Tips for Success as a ParaeducatorIn preparation for the new school year, here are some tips for success, excerpted from Paraprofessionals and Teachers Working Together, by Susan Fitzell

  • Encourage students to make friendships in the classroom so they feel empowered and learn to be more independent.
  • Position yourself so that the teacher communicates directly with the student, enabling them to develop a rapport.
  • Encourage other students to interact with students with special needs.
  • Ensure that students own their behavior by using strategies and language that takes the responsibility off you and keeps it where it belongs – on the child.
  • Ask questions. It is helpful to the teacher and to other students in class.
  • Feel free to offer suggestions. At times, you may want to offer them to the teacher privately; however, offering suggestions appropriately in the classroom is a wonderful advantage to the class as a whole.
  • Get help when you need it. Everyone needs help at times.
  • Encourage students to do anything and everything they can and should do for themselves. If we fall into the trap of doing too much for the child, we encourage learned helplessness.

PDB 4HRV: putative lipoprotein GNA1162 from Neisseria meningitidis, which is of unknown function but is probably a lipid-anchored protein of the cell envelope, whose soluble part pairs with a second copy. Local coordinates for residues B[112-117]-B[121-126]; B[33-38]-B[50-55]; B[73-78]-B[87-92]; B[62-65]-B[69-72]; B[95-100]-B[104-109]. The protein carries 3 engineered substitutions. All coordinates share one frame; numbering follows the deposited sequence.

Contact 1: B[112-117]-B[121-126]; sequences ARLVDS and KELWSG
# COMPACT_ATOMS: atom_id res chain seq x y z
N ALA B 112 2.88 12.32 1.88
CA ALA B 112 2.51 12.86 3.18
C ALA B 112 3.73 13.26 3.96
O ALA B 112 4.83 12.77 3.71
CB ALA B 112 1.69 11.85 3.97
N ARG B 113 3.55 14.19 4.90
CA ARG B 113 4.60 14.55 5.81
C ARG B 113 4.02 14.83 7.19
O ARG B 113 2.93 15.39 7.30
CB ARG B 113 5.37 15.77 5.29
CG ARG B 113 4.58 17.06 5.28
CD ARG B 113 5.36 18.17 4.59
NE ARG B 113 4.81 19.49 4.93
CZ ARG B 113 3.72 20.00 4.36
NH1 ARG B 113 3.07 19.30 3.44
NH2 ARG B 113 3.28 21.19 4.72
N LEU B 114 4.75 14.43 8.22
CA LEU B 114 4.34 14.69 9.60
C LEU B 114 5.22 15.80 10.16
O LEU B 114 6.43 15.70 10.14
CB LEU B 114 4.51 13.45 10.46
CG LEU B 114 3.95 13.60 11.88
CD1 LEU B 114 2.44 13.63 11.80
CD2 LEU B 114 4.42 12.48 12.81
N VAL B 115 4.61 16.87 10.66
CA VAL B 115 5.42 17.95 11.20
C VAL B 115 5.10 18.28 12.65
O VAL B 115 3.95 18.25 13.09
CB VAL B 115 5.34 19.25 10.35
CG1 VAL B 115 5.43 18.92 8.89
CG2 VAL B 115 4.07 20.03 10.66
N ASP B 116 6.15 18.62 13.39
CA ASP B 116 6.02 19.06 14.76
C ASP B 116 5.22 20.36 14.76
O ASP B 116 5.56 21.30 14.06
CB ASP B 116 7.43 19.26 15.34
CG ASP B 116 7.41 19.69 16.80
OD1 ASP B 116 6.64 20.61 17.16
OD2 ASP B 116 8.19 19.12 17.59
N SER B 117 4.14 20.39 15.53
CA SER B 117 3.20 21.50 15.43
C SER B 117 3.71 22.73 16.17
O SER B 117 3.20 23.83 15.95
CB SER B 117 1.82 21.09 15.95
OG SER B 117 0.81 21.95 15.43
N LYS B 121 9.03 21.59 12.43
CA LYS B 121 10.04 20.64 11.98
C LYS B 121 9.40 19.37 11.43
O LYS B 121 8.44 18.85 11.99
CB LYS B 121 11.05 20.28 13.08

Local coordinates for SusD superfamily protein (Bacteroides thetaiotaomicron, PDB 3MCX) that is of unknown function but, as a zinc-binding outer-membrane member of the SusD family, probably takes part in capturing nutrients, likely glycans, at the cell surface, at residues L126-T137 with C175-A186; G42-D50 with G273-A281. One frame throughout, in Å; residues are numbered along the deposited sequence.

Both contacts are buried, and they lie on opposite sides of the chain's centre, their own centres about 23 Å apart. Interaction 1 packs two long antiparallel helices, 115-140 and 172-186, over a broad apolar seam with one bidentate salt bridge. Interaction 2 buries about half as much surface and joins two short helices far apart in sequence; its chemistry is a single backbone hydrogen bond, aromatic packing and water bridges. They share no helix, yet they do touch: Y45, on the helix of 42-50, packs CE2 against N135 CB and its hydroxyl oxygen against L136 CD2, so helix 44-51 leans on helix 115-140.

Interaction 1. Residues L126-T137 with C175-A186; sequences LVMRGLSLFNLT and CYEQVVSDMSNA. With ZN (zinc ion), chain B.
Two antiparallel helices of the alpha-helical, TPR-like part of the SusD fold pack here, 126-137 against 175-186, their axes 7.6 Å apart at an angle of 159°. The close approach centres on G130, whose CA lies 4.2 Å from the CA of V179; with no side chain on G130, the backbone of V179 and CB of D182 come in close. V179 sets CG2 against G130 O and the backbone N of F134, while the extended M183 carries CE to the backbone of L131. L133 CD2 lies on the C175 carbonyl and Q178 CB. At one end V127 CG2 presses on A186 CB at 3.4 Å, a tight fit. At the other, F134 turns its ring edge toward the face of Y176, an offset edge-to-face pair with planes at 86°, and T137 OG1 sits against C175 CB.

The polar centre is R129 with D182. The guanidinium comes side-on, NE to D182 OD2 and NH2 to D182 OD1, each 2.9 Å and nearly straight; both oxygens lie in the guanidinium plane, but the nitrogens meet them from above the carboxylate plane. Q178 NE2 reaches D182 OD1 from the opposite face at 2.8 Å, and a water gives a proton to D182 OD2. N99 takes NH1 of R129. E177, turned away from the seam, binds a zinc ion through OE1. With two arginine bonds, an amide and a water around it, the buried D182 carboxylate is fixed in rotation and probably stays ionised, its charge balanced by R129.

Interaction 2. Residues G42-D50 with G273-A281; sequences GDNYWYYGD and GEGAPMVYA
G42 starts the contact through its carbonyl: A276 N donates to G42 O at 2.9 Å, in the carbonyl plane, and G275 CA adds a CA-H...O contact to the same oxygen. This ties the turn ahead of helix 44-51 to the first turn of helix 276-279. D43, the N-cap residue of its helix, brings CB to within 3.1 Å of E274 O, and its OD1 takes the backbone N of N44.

• Be flexible.
  • Consider yourself a helper to all students in the classroom. This benefits the teacher, reduces stigma on the student with specials needs, and supports all students in the room.
  • Move around the room. At times, it will be necessary and critical to be near your assigned student(s). However, it is just as critical for the student(s) to be on their own in order to develop independence.
  • Try to remember that no matter what the cognitive age of the child, it is important to treat him or her socially in accordance with his or her chronological age. The more we expect, the more they will deliver, within reason.
  • Expect and encourage age-appropriate social behavior.
  • Feel comfortable explaining any child’s disability to other children in terms they will understand as appropriate in the classroom. Consult confidentiality laws to determine appropriateness.
    Identify and rally your strengths. You have expertise that benefits the child and the teacher in the classroom. Use it.
  • Ask yourself, “How would I feel if I had an adult right next to me all day long?” Have the courage to give students personal space to interact with the classroom teacher, other students, and to work independently.
  • When you must make quick, on-the-spot decisions or adaptations while providing instructions, it is critical to discuss these decisions with the general and/or special education teacher as soon as possible so they can provide necessary feedback.

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